I believe that could have been Albert Ostermaier, who was Diane's mentor for many years. Lilian Van Dahn, Hilda Gurney and Jaye Cherry all contacted Albert Ostermaier for help with piaffe and passage at one time or another - although to my knowledge no horses were ever actually taken into training. It stands to reason that Diane could have been contacted for the same reason too - although again, I don't know if in fact any of those people ever did contact her or put a horse in training with her.

                For some deep, dark and almost perverse reason I actually sort of like that bridle. Not to actually put it on a horse, mind you, but maybe tucked away in a dark closet to be taken out and fondled secretly. Or maybe a piece of tackroom art.
                LOL!!

                Comment


                • #48
                  Originally posted by kittykeno View Post
                  I lived across the street from the stable where this then 4 year old stallion lived and was trained by Dianne until they moved to LAEC where I continued to watch this pair develop for many years. She trained a lot of horses, Andalusians, Fresians and this wonderful arabian in long-lines for exhibition.

                  http://www.youtube.com/watch?v=7NrUq...layer_embedded
                  kittykeno - are you referring to the old Silver Spur stables?

                  And is that Arab stallion Barbara Parkening's old horse? We used to call him "Spot" for the white spot he had on his belly. In the comments from the YouTube video you posted, it looks like he's in his 30's now. Nice to see he's still doing well.

                  Comment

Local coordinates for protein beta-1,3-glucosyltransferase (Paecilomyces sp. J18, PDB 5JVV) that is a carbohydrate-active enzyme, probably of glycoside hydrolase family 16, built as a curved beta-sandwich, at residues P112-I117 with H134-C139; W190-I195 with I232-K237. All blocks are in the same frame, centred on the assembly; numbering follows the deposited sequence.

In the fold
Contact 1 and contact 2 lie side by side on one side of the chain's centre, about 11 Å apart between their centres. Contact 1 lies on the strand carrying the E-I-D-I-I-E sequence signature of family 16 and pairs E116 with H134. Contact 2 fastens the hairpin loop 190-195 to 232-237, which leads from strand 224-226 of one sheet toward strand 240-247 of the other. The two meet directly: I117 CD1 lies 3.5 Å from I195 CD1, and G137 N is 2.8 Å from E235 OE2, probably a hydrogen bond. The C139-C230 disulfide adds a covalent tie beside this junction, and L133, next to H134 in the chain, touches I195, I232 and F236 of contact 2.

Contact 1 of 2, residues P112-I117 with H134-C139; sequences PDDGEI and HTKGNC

• #49
                    Teddyi, yes that was Silver Spur Stables. And yes you are correct, it was Albert Ostermaier who was Dianne's mentor. No one took their horses to Albert or Dianne for dressage training....Dianne and Albert would come over to LAEC or Hilda's and work with them on piaffe and passage occassionally.

                    The Arabian stallion does belong to Barbara. He is still going into his 30s though he is no longer a stallion. Flash is still a spit fire despite his age.

                    Comment


                    • #50
                      What a mess! It's not "dressage" (no lenghtenings, no walk work, no work in all 3 gaits, etc). It has no form, just edited bits of a step here and there.

                      Western hat, dressage saddle, Dutch carriage horse breed, mish-mash of a mess on the poor horse's face...this actually gives REAL dressage a bad name.

                      'Cause I'm thinking actual western riders are going to see this and think"...so that's what thissy-here DRESS-ahage is all about? Hell, I ain't gonna do that to my horse."

                      And they would be right.

                      As far as this woman helping Hilda G. -- I don't see that as being beyond the realm of reality. I watched a video of Freddy Knie Sr.(a circus rider/trainer) helping one of the Swiss Olympic riders with passage/piaffe. This was not an unusual event.

                      P/P are both very popular in exhibitions, which is one reason prancey-type of horses are so popular in these shows. That, and the ability to grow a long mane. I'm thinking these types of trainers are probably very talented at teaching these movements. It is only by an arbitrary decisionmade by committee that stuff like the Spanish Walk is NOT included in the modern test and P/P is. I would think a smart competitor would go to whoever could help them put a better P/P on their horse.

                      And I would guess that the exhibition rider would love to do this, because it give them some credibility & respect, which I'm thinking they don't get much of from "real" dressage riders.